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© copyright 2013-William A. Goddard III, all rights reservedCh120a-Goddard-L06 Ch121a Atomic Level Simulations of Materials and Molecules William A. Goddard III, wag@wag.caltech.edu Charles and Mary Ferkel Professor of Chemistry, Materials Science, and Applied Physics, California Institute of Technology 1 Lecture 5b and 61, April 14 and 16, 2014 MD2: dynamics Room BI 115 Lecture: Monday, Wednesday Friday 2-3pm TA’s Jason Crowley and Jialiu Wang

© copyright 2013-William A. Goddard III, all rights reservedCh120a-Goddard-L06 Homework and Research Project 2 First 5 weeks: The homework each week uses generally available computer software implementing the basic methods on applications aimed at exposing the students to understanding how to use atomistic simulations to solve problems. Each calculation requires making decisions on the specific approaches and parameters relevant and how to analyze the results. Midterm: each student submits proposal for a project using the methods of Ch121a to solve a research problem that can be completed in the final 5 weeks. The homework for the last 5 weeks is to turn in a one page report on progress with the project The final is a research report describing the calculations and conclusions

© copyright 2013-William A. Goddard III, all rights reservedCh120a-Goddard-L06 4 Classical mechanics – Newton’s equations Newton’s equations are M k (d 2 R k /dt 2 ) = F k = -  Rk E where R k, F k, and  are 3D vectors and where goes over every particle k Here F k =  n≠k F nk where F nk is the force acting on k due to particle n From Newton’s 3 rd law F nk = - F kn Solving Newton’s equations as a function time gives a trajectory with the positions and velocities of all atoms Assuming the system is ergotic, we can calculate the properties using the appropriate thermodynamic average over the coordinates and momenta.

© copyright 2013-William A. Goddard III, all rights reservedCh120a-Goddard-L06 5 Consider 1D – the Verlet algorithm Newton’s Equation in 1D is M(d 2 x/dt 2 ) t = F t = - (dE/dx) t We will solve this numerically for some time step . First we consider how velocity is related to distance v(t+  /2) = [x(t+  ) – x(t)]/  that is the velocity at point t+  /2 is the difference in position at t+  and at t divided by the time increment . Also v(t-  /2) = [x(t) – x(t-  )]/  Next consider how acceleration is related to velocities a(t) = [v(t+  /2) - v(t-  /2)]/  = that is the acceleration at point t is the difference in velocity at t+  and at t-  divided by the time increment . Now combine to get a(t)=F(t)/M= {[x(t+  ) – x(t)]/  - [x(t) – x(t-  )]/  )}/  = {{[x(t+  ) – 2x(t) + x(t-  )]}/   Thus x(t+  ) = 2x(t) - x(t-  ) +   F(t)/M This is called the Verlet (pronounced verlay) algorithm, the error is proportional to  4. At each time t we calculate F(t) and combine with the previous x(t-  ) to predict the next x(t+  )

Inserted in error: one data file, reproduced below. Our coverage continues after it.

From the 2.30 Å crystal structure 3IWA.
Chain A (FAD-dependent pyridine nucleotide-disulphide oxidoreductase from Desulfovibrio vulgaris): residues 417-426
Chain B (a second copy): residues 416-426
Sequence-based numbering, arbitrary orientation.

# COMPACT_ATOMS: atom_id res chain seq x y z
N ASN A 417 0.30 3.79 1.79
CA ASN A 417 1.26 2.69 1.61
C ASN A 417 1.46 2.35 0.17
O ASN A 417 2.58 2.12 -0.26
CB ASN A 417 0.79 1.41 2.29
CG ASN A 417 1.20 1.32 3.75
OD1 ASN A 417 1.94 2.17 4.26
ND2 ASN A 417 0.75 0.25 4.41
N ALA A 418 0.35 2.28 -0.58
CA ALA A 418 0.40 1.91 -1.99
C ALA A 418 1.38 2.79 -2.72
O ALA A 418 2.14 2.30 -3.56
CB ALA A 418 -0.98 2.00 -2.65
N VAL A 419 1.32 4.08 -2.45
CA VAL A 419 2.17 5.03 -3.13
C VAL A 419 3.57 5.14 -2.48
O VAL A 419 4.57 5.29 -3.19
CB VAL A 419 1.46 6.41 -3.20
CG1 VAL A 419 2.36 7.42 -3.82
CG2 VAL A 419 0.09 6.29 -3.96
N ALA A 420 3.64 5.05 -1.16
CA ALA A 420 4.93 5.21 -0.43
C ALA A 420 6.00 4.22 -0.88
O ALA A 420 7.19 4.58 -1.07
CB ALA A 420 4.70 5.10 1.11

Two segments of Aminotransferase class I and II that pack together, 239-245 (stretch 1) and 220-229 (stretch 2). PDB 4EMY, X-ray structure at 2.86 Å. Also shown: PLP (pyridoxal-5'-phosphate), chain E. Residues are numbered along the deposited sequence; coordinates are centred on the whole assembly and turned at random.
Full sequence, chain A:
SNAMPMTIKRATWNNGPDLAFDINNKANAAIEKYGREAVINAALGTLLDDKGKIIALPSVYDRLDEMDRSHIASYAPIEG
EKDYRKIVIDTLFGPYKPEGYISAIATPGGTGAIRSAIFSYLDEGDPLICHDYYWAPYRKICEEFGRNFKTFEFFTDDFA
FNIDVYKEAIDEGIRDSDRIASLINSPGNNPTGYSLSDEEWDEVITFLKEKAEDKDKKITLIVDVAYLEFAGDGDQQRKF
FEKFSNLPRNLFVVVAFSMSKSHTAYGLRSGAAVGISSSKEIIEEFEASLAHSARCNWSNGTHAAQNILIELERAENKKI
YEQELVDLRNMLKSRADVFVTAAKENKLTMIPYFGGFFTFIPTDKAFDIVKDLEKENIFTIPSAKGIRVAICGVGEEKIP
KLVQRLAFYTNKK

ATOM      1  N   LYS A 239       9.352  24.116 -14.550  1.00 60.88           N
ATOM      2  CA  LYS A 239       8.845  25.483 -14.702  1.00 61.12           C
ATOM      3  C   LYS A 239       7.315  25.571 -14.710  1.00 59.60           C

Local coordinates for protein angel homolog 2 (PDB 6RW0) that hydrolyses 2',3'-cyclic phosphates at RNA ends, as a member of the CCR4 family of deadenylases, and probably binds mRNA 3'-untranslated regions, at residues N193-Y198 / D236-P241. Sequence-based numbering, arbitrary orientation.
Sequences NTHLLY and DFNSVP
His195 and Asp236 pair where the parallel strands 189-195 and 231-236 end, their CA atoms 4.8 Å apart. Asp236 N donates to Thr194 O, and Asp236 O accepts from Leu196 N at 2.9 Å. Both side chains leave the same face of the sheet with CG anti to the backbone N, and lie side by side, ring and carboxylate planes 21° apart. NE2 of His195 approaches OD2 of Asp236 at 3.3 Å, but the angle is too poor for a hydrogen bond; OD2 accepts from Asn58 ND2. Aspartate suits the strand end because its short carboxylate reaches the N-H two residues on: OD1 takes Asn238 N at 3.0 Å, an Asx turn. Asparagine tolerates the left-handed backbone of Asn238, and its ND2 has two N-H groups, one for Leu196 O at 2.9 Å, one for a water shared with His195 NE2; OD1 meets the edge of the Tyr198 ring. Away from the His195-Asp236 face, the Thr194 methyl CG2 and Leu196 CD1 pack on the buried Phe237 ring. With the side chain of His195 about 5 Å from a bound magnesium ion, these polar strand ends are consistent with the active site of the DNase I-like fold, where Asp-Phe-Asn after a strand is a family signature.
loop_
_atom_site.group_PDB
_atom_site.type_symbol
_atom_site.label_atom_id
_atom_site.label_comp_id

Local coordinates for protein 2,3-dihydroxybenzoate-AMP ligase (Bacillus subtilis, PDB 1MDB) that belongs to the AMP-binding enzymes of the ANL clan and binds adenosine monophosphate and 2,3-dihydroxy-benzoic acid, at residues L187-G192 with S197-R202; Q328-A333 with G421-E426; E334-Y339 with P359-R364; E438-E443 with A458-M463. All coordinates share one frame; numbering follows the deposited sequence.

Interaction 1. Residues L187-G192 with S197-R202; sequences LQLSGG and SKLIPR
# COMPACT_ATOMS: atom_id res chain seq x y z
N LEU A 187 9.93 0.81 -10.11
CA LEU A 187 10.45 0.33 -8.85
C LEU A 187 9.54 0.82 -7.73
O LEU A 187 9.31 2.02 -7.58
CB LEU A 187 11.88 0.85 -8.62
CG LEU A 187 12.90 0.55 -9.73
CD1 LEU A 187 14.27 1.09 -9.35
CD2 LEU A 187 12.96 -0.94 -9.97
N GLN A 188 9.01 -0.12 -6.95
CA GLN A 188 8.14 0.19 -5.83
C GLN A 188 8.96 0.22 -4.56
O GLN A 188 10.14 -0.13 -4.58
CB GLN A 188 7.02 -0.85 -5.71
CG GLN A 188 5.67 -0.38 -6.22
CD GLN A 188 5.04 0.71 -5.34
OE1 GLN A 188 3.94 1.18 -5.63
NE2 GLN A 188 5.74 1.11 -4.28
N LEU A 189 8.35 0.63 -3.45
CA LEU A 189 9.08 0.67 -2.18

© copyright 2013-William A. Goddard III, all rights reservedCh120a-Goddard-L06 6 Initial condition for the Verlet algorithm The Verlet algorithm, x(t+  ) = 2x(t) - x(t-  ) +   F(t)/M starts with x(t) and x(t-  ) and uses the forces at t to predict x(t+  ) and all subsequent positions. But typically the initial conditions are x(0) and v(0) and then we calculate F(0) so we need to do something special for the first point. Here we can write, v(  /2) = v(0) + ½  a(0) and then x(  ) = x(0) +  v(  /2) = x(0) + v(0) + ½  F(0)/M As the special form for getting x(  ) Then we can use the Verlet algorithm for all subsequent points.

© copyright 2013-William A. Goddard III, all rights reservedCh120a-Goddard-L06 7 Consider 1D – the Leap Frog Verlet algorithm Since we need both velocities and coordinates to calculate the various properties, I prefer an alternative formulation of the numerical dynamics. Here we write v(t+  /2) = v(t-  /2) +  a(t) and x(t+  ) = x(t) + v(t+  /2) This is called leapfrog because the velocities leap over positions and the positions leap over the velocities Here also there is a problem at the first point where we have v(0) not v(  /2). Here we write v(0) = {v(  /2) + v(-  /2)]/2 and v(  /2) - v(-  /2) =  a(0) So that 2v(  /2) =  a(0) + 2 v(0) or v(  /2) = v(0) + ½  F(0)/M